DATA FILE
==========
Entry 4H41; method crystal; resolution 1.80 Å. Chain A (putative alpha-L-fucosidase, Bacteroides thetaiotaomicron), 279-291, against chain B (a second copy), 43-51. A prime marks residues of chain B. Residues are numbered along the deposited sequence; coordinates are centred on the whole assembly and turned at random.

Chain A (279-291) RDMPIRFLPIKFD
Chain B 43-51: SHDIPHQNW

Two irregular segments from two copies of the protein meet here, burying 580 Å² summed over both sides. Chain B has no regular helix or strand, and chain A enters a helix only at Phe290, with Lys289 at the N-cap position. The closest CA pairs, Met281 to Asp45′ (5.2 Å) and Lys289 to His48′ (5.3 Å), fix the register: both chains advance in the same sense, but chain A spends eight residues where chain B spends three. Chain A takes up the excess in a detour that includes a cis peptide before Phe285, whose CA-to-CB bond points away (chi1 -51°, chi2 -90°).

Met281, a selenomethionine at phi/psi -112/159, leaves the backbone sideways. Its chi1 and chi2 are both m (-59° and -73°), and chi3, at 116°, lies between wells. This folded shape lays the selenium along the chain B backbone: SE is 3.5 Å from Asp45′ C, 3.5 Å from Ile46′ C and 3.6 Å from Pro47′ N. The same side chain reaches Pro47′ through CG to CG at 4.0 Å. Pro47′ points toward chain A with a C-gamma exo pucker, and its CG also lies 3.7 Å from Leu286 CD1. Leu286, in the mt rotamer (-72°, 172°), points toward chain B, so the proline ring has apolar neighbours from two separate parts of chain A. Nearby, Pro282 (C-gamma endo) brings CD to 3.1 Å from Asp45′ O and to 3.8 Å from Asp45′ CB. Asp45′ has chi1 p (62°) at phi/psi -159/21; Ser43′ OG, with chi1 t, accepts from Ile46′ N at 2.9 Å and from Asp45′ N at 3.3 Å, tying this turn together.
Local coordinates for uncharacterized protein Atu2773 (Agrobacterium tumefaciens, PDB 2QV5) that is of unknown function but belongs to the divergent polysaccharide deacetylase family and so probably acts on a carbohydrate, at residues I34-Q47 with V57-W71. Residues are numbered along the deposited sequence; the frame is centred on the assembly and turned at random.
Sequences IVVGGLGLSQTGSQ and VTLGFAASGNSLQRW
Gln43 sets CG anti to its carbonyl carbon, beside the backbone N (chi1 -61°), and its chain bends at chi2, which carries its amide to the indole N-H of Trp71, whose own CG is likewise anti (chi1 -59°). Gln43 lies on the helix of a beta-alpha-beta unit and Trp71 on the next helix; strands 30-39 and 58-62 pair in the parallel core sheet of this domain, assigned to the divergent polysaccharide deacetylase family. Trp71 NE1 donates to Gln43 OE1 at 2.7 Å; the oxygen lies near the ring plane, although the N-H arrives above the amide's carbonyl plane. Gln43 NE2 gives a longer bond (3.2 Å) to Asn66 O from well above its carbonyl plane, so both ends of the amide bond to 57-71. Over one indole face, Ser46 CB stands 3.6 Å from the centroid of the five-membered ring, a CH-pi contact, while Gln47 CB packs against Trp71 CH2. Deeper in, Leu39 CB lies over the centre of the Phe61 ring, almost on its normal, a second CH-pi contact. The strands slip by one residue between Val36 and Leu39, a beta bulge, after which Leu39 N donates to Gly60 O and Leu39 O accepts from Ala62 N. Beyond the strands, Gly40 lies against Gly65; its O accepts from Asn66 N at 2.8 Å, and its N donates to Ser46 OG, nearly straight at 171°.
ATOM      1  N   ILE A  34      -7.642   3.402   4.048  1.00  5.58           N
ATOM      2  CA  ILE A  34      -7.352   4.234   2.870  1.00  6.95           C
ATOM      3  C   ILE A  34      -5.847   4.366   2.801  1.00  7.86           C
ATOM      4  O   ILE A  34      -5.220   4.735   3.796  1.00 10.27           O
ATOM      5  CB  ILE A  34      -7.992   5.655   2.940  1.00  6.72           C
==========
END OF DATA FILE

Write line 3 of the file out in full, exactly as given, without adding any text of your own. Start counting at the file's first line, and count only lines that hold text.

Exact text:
Chain B 43-51: SHDIPHQNW